A Coronavirus Kaleidoscope: Part II

Although the references to Fox News in this post have been noted by many, the divergent national media coverage of the disease’s spread, continuing as it did into March, is a stark reminder of the power of propaganda. Below is a link to a March 16 Washington Post article documenting (with embedded video) Fox News personalities doing a figurative 180-degree turn on the severity of the Coronavirus as President Trump changed the tone of his message. Hopefully, most that read these pages can access the article, because the juxtaposition of what Fox News commentators were saying before President Trump decided to treat the disease seriously, and after the President awakened, is best grasped through video and sound, not text; even so, the article itself is damning:

“For weeks [while President Trump was discounting the severity and spread of the virus], some of Fox News’s most popular hosts downplayed the threat of the coronavirus, characterizing it as a conspiracy by media organizations and Democrats to undermine President Trump.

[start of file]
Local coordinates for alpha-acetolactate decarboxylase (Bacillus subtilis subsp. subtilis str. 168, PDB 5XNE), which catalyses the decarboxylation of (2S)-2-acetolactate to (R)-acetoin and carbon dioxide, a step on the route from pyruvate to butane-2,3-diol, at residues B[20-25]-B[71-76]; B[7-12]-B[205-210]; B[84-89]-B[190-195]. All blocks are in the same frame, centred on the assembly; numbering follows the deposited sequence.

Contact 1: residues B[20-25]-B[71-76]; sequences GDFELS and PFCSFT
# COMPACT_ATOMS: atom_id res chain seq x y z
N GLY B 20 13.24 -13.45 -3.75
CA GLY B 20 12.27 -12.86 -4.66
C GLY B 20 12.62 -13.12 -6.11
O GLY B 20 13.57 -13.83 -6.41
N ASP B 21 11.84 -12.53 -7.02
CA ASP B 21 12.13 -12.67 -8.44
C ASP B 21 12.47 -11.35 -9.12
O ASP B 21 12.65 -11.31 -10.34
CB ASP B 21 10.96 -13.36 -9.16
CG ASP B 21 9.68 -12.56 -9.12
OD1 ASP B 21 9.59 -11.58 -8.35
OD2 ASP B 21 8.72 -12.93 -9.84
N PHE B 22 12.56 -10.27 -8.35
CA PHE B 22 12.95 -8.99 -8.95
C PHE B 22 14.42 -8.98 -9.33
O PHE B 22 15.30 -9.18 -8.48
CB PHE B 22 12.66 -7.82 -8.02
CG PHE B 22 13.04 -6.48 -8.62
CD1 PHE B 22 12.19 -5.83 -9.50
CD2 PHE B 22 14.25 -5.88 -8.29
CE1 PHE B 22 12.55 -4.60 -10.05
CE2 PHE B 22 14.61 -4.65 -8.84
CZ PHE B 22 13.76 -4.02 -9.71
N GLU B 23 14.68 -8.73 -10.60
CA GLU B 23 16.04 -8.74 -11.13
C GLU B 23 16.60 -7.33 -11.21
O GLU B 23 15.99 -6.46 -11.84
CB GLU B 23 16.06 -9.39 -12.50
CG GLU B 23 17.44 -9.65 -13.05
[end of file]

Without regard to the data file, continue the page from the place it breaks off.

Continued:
Fox News personalities such as Sean Hannity and Laura Ingraham accused the news media of whipping up ‘mass hysteria’ and being ‘panic pushers.’ Fox Business host Trish Regan called the alleged media-Democratic alliance ‘yet another attempt to impeach the president.’

With Trump’s declaration on Friday [March 13] that the virus constitutes a national emergency, the tone on Fox News has quickly shifted.

On his program on Friday, Hannity — the most watched figure on cable news — lauded the president’s handling of what the host is now, belatedly, referring to as a ‘crisis.’